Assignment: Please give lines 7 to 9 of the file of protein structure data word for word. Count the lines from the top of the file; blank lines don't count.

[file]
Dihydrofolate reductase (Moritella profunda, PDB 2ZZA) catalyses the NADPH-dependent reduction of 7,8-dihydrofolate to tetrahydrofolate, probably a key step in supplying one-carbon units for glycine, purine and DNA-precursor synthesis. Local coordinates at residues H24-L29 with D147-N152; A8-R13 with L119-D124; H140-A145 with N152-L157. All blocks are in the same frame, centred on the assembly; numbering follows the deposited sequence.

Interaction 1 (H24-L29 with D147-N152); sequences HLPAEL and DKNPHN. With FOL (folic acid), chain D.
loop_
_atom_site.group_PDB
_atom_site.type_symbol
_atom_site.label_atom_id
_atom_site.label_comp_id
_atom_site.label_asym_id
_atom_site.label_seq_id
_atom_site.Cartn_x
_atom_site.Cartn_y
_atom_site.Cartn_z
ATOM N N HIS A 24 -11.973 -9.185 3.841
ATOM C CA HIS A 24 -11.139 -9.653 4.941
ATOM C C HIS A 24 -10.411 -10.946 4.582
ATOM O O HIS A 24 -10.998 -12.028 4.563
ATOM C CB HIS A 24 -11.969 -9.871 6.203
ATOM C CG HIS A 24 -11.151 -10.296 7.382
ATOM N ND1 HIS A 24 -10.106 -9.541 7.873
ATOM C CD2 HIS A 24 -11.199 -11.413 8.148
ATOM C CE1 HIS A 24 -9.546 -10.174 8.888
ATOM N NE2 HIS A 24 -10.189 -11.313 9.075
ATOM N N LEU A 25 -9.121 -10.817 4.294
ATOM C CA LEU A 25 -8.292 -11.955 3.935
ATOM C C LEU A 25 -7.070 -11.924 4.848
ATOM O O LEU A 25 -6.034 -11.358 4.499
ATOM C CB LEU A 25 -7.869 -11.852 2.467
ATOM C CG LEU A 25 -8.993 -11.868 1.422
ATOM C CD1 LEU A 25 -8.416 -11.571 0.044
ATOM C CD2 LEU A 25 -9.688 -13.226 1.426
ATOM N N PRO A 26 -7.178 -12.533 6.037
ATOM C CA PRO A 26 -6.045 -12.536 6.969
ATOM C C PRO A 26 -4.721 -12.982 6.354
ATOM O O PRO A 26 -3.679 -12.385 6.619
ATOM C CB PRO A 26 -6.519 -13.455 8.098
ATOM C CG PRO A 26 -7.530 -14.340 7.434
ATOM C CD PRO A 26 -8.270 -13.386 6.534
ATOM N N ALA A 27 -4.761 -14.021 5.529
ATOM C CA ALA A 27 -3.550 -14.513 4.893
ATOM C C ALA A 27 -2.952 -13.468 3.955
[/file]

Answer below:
_atom_site.label_comp_id
_atom_site.label_asym_id
_atom_site.label_seq_id